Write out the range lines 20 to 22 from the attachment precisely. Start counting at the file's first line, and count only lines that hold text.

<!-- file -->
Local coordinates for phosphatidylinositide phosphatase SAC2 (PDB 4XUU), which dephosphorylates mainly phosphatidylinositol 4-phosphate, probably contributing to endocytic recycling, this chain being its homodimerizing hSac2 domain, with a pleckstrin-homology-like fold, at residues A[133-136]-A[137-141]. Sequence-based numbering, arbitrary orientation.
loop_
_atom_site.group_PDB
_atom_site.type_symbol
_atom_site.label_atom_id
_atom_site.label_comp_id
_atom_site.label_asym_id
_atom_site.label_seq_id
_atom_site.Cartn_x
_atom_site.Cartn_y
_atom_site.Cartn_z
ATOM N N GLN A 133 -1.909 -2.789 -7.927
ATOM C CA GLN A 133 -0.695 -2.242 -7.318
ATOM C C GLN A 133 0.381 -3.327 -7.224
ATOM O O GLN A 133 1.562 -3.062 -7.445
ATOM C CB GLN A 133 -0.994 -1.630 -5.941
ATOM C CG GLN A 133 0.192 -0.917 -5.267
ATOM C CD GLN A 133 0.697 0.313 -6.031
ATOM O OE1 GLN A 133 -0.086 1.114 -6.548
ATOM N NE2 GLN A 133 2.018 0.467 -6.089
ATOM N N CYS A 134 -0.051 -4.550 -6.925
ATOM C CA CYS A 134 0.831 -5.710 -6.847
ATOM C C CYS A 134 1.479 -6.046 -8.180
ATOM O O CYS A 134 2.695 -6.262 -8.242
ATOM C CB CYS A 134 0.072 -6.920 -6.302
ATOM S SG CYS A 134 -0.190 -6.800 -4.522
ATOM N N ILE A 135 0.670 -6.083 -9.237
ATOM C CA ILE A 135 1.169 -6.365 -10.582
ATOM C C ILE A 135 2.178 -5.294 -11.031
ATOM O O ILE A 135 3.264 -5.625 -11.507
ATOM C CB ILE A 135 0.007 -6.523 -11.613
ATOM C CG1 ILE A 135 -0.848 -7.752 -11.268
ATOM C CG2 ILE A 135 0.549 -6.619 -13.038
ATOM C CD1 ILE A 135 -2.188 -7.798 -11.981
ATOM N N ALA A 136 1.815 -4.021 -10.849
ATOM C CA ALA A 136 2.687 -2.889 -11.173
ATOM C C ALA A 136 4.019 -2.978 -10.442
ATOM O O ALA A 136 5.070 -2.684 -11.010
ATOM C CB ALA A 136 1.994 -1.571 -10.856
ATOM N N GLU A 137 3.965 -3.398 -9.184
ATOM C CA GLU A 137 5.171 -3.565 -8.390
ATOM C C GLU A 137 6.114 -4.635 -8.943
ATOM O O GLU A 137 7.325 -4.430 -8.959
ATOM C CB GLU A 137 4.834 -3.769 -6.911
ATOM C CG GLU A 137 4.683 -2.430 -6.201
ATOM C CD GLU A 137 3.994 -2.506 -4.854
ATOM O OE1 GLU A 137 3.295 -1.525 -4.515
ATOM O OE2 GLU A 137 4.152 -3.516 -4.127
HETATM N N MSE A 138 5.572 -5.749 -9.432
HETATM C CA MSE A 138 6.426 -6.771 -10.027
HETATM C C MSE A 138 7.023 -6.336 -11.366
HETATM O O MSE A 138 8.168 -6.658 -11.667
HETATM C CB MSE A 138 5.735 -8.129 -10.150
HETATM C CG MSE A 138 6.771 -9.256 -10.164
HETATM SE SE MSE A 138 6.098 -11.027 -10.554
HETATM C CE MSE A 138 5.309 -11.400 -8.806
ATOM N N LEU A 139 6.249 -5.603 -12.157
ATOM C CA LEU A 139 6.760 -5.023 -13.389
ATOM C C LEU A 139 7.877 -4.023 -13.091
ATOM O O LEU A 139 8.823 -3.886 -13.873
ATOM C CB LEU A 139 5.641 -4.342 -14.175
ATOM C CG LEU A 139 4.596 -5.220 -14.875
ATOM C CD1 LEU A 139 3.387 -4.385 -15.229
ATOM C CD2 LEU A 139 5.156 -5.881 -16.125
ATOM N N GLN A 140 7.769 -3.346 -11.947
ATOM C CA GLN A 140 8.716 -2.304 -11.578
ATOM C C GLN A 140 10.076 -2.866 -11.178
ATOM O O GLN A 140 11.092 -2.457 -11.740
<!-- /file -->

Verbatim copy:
ATOM N NE2 GLN A 133 2.018 0.467 -6.089
ATOM N N CYS A 134 -0.051 -4.550 -6.925
ATOM C CA CYS A 134 0.831 -5.710 -6.847